The greatest transfer of wealth from those who hold their money in paper to those who don't has commenced. A "Crack-up Boom" approaches.

So far, the governments and central banks of the US, UK and Switzerland have embarked upon QUANTITATIVE easing, aka "printing money out of thin air," to liquefy their financial systems, generate financial system bailout funds and devalue their currencies for competitive reasons. This is set to continue indefinitely as public serpents socialize the costs of their follies and transfer the benefits of it to their elite special interest campaign supporters.

The Euro zone shall soon be forced to do so in a defensive measure and as a practical response to the credit markets increasingly ceasing to function;and the bulk of the problems have not been addressed, so future efforts will dwarf what has gone before. The demise of the G7 financial and currency systems is, as some would say, "baked in the cake". The only thing we do not know are the various roads we will travel in reaching the ultimate destination. It is a battle between Mother Nature, the government and banking elites. I know who will win this battle, and it is not man.

The Federal Reserve balance sheet has expanded from under a trillion dollars to over $2 trillion since September, and with last week's announcement of an additional $750 billion MBS (mortgage backed securities) and $300 billion long-dated US treasuries in the next six months, it can be expected to rise to over $4 trillion during this period. Before this crisis is over, this balance sheet EXPANSION will probably approach $15 to 20 trillion. Bill Gross of Pimco estimates another $5 trillion is needed; unfortunately, that is just what is needed in the next two years;and they will tax you to death and print it to SAVE you.

The Fault Lines Emerge (H/T PineCarr)

For a few fleeting, horrifying moments this past week the fault lines that underlie the global economic crisis erupted into plain view. With deft and quick effort leaders in Washington, Europe and Asia papered over the fissures and fears largely subsided. But the shock of plain truths which resulted in violent currency movements are the latest reminder that the 21st century economic order will bear little resemblance to the world we now know.

The tremors began in Beijing, where a essay from the governor of the People's Bank of China seemed to favor the creation of an IMF currency to replace the U.S. dollar as the world's reserve. In Europe, the rotating president of the European Union, outgoing Czech Prime Minister Mirek Topolanek, characterized America's plan to combat the widening global recession as the "road to hell." At same time, British Member of the European Parliament Daniel Hannan made headlines the world over with his stinging rebuke of the inflationary and debt-focused policies of the current UK government.

As a result of these clearly voiced frustrations, the U.S. dollar suffered a drubbing. However, Treasury secretary Geithner and his ministerial counterparts in Berlin, Paris and London did their best to convince everyone that the world is pulling together as one to combat the economic crisis. The charm offensive was effective in restoring calm.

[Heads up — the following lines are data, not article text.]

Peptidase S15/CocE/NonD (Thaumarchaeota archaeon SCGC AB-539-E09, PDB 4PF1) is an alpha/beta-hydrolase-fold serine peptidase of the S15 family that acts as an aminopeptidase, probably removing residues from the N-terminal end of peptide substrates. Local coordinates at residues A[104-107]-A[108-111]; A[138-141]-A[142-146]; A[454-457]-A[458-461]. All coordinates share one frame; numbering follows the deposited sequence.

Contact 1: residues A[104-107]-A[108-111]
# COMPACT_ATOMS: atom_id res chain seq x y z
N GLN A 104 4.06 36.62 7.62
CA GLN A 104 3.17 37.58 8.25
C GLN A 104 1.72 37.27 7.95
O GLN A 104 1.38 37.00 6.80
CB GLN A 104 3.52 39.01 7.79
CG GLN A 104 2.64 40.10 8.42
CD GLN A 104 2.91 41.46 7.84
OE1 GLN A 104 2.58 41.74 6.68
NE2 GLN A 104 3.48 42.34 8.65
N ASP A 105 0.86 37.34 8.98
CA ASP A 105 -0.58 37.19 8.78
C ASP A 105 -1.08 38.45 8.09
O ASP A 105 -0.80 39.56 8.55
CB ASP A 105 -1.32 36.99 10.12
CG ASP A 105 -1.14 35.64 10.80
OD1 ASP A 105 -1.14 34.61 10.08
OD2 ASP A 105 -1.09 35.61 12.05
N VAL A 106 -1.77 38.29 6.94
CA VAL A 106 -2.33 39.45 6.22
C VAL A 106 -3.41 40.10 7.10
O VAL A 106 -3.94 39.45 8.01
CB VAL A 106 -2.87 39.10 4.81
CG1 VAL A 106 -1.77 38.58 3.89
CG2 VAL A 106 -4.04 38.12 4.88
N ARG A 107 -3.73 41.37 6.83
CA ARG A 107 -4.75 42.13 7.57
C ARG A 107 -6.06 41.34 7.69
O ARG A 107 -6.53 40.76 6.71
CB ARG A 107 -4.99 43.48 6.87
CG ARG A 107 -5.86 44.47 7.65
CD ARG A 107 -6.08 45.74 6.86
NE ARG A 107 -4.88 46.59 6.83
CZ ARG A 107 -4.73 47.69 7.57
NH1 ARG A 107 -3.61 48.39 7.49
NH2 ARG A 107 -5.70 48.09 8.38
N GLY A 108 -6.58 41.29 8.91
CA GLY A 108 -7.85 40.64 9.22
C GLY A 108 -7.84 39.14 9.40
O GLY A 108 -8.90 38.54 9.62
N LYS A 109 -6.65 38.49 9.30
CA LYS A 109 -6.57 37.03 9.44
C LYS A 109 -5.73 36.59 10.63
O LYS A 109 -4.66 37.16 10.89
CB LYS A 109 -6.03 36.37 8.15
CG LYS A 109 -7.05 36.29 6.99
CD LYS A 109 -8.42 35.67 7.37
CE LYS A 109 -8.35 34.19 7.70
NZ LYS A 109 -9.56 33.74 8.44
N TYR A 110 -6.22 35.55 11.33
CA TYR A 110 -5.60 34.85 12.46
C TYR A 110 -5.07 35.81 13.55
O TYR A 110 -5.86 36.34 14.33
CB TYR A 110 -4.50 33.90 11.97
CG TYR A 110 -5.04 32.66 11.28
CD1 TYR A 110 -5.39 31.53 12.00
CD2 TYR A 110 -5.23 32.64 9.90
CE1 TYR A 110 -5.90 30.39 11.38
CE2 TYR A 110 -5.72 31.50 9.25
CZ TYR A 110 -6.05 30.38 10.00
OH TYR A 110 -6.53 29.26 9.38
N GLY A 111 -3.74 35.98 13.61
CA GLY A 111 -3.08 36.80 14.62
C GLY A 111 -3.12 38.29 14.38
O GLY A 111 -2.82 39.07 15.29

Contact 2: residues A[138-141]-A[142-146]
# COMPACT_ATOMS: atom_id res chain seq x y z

Given the size and scope of the remedies that the Obama Administration is cajoling the world to adopt, it is likely that the unease will grow until many countries emerge in open revolt to America's plans.

President Obama and the majority of our leadership on both sides of the aisle are confident that the right mix of monetary and fiscal policy can restart the spending party that defined America for a generation. And as the bleary-eyed revelers wisely reach for a cup of black coffee or stumble into a rehab center, Obama is pouring grain alcohol into the punch bowl hoping to lure the walking zombies back onto the dance floor. Europe and Asia fully understand that Obama will ask them to lend the booze.

Washington is telling us that our problems result from a lack of consumer spending. Therefore, the solution is for government spending to pick up the slack. However, if Americans are too broke to spend, then how can our government spend for us? The only money they have is taken from us through taxation. To postpone immediate tax hikes (adding interest for good measure), Washington plans to borrow more from abroad. However, if our foreign creditors refuse to pony up, much of the money will simply be printed instead.

Printing money is merely taxation in another form. Rather than robbing citizens of their money, government robs their money of its purchasing power. Many people assume that if government provides the funds we can spend our way back to prosperity. However, it's not money we lack but production. If the government simply prints money and doles it out, we will not be able to buy more stuff; we will simply pay higher prices. The only way to buy more is to produce more. It is production that creates purchasing power, not the printing press!